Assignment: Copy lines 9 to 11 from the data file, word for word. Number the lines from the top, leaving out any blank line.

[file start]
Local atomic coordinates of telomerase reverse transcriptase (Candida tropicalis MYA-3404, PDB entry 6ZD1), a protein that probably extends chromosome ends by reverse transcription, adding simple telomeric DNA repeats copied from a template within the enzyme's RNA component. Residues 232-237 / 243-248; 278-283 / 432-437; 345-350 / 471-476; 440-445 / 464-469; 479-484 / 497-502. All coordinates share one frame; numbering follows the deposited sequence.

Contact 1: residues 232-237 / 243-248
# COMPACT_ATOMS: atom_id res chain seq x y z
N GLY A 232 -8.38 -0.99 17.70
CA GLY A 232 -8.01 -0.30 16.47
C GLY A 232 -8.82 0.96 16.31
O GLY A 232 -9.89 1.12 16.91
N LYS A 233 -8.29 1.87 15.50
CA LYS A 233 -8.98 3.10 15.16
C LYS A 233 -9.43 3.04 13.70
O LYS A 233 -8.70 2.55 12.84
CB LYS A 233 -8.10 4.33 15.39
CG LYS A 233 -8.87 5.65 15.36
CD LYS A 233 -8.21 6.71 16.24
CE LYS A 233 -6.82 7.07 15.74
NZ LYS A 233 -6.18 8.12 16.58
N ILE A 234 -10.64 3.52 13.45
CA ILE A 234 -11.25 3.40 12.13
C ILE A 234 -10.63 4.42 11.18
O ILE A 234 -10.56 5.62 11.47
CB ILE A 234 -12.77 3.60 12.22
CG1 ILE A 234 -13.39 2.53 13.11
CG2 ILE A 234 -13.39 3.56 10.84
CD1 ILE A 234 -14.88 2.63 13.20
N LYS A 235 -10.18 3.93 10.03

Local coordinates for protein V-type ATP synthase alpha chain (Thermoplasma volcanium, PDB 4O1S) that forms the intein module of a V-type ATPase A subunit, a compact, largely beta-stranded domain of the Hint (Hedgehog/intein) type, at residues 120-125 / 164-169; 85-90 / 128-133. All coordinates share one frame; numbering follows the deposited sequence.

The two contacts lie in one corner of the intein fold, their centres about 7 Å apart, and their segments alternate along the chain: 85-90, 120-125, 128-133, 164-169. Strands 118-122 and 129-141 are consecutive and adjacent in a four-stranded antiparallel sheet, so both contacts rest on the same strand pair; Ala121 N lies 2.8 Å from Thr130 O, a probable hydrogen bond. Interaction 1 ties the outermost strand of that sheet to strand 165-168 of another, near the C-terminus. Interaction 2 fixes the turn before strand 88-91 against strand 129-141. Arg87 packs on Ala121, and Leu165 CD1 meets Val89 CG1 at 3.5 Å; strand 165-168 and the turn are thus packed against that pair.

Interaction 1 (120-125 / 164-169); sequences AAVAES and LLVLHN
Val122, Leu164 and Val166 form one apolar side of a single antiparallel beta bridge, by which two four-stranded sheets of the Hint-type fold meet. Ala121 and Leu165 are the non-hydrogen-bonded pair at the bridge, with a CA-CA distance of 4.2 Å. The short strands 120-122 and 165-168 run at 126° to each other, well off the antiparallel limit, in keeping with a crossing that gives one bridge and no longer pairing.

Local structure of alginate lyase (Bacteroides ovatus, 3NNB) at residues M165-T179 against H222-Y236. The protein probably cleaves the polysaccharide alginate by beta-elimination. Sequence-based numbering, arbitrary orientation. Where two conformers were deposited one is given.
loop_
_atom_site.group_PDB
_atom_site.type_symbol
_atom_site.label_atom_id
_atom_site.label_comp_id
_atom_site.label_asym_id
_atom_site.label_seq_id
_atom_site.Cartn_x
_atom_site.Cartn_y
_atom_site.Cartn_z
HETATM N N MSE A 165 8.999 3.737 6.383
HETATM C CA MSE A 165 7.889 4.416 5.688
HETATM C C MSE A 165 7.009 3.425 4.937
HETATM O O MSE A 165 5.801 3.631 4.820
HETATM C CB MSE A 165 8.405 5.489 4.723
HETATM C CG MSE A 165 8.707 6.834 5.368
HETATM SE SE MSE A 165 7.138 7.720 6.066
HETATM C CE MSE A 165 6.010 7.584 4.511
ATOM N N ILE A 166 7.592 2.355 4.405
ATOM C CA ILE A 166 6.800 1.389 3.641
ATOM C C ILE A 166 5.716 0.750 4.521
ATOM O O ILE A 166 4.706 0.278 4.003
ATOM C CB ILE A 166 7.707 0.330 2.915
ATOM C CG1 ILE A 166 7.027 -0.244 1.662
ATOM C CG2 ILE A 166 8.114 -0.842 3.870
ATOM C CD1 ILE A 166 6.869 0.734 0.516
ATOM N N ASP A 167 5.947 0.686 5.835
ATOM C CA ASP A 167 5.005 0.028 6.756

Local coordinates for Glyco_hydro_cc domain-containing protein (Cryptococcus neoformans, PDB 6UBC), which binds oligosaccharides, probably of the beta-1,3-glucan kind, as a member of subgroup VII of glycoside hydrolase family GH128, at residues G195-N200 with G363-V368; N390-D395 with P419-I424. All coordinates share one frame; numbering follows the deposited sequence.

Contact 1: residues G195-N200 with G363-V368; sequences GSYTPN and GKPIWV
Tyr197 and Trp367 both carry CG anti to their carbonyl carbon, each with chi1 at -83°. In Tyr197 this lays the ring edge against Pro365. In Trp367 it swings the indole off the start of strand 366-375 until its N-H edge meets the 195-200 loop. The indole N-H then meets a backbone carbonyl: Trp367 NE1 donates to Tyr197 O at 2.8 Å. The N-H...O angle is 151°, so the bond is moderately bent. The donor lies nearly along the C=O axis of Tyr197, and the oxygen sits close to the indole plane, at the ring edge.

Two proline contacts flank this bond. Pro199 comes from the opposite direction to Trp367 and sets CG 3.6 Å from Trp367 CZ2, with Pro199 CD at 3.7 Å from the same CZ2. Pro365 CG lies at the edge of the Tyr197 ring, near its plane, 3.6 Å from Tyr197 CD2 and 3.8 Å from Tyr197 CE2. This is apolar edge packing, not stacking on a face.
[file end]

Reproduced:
CA LYS A 233 -8.98 3.10 15.16
C LYS A 233 -9.43 3.04 13.70
O LYS A 233 -8.70 2.55 12.84